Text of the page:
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HomeSpotlight Story | Bird’s Eye View | Budget & Taxes | Politics & Leadership | Governors | Hot Issues | Once Around the Statehouse Lightly
The next generation of wireless technology, 5G, could bring major advancements in everything from entertainment to public safety. But federal, state and local governments are at odds over how that technology should be deployed and where regulatory authority over it should reside.
5G promises data transfer speeds 100 times faster than current cellular technologies, as well as lower network communication delays known as latency. Those upgrades may not only let mobile users download high-definition videos in seconds and access virtual reality while on the move, but also enable “telemedicine applications” like remote patient monitoring or even remote surgery and “smart city applications including public transit scheduling, crime detection and reporting, smart streetlights and sensors that monitor things such as air quality, water use, parking spaces, traffic flow, sewers and trash collection,” as Network World reported.
Those changes are still a ways off. But wireless providers have been offering to upgrade municipalities’ telecommunication networks with 5G technology for years. Some of them have been more receptive than others. Doylestown, Pennsylvania battled cell tower operator Crown Castle in state and federal courts for nearly two years over the company’s proposed placement of dozens of 5G “small-cell” antennas along the streets of the borough’s historic downtown. Crown Castle ultimately agreed to deploy fewer antennas, conceal them more and compensate the town for the use of its rights of way.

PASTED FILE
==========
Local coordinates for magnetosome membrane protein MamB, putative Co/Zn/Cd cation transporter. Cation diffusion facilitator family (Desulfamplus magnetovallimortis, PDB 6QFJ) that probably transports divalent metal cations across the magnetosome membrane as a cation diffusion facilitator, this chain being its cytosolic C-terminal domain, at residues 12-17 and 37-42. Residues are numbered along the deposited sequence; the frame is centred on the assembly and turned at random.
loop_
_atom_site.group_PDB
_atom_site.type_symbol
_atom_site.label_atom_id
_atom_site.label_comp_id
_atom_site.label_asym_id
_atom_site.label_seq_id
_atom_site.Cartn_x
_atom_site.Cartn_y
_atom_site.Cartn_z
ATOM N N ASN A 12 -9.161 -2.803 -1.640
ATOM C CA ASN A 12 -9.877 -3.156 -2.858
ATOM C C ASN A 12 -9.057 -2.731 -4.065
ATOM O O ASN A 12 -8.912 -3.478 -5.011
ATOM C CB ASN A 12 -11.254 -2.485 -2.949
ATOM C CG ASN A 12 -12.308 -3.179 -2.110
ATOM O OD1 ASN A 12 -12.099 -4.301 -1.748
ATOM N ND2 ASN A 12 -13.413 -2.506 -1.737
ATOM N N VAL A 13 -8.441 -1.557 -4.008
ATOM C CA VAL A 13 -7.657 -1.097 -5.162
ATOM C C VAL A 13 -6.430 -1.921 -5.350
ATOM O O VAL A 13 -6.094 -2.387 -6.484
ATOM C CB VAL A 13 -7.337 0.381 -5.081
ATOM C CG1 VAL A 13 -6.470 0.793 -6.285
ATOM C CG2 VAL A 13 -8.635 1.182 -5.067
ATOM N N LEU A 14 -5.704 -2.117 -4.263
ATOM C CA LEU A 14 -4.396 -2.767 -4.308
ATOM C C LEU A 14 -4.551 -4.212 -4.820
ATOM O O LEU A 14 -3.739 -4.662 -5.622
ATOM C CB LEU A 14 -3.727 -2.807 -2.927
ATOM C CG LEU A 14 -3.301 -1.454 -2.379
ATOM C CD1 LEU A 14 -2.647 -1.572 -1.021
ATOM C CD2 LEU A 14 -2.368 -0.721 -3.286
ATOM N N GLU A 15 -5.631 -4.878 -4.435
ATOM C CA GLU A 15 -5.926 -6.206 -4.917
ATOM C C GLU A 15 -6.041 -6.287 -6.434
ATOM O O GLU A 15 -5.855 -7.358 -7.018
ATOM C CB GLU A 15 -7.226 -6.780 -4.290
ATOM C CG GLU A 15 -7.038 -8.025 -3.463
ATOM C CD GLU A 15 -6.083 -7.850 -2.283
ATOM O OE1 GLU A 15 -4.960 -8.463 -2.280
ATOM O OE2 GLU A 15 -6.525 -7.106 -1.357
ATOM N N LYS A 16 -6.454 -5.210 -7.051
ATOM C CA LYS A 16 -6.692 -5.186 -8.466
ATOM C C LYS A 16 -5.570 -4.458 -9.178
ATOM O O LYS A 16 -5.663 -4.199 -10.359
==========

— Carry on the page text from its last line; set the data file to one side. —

Other towns and cities, including New York and San Jose, have also entered into agreements with carriers authorizing the deployment of the technology. But many have also been blocked from doing so by state legislation establishing statewide requirements for small-cell installations.
Twenty-one states have passed such laws, according to the National Conference of State Legislatures. Some bar local governments from negotiating their own deals with wireless providers or impose restrictions on such agreements. For example, legislation enacted in Texas in 2017, SB 1004, capped municipal ROW fees for small-cell installations at $250 per network node, well below the $1,500-$2,500 some of the state’s major cities were charging, potentially denying them millions of dollars a year, as Governing reported.
“We just don’t need to make this a major revenue source,” said Sen. Paul Bettencourt (R), who co-sponsored SB 1004. “We should keep government out of the way of technology.”
Other states, like Hawaii, have passed small-cell laws that are less restrictive for local governments.
“In Hawaii, we took a big step forward in deploying 5G technology by instituting certainty in the permitting process while still allowing cities and counties to negotiate to address their needs with the industry,” Hawaii Rep. Takashi Ohno (D), who sponsored HB 2651, enacted last year, told NCSL.